On the eve of his thirtieth birthday, Toby Roberts has very good prospects, boundless confidence and few commitments. Behind him stretches a life which has flowed almost undisturbed in its smooth course. In front of him lies a meeting with Ann Thorold.
She is beautiful, a widow, and ten years his elder. At first he is surprised to find himself more fascinated, and then involved, with her than he customarily allows himself to be. But as the relationship progresses he finds that he has invited and won from her a dependence and a vulnerability that is still more astonishing — and more difficult to come to terms with. It is only after more than one backward look, in the direction of an earlier love, that he finally accepts his new role, and reaches something like maturity.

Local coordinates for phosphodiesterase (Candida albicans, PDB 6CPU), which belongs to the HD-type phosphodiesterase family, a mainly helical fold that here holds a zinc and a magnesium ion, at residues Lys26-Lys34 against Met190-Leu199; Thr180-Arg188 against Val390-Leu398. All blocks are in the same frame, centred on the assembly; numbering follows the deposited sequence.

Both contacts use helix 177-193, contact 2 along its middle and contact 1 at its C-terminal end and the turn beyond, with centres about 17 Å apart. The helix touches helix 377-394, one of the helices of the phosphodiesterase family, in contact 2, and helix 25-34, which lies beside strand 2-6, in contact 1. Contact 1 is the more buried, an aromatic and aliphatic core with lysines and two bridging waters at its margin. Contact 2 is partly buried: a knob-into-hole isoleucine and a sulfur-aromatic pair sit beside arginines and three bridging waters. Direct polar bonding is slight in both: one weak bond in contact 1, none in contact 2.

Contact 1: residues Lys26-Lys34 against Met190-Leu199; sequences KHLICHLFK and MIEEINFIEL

The Good Husband is that rare thing – an exciting novel whose tension does not flow from high adventure, crime or espionage, but arises because the reader wants to know how the characters will decide to live their lives.
With its range of characters, its richly detailed social background, and its constant awareness of the passage of the times as the world moves through the suspenseful sixties, this book is not only a triumphant sequel to The Good Listener; it is another compelling and rounded novel from a justly celebrated writer.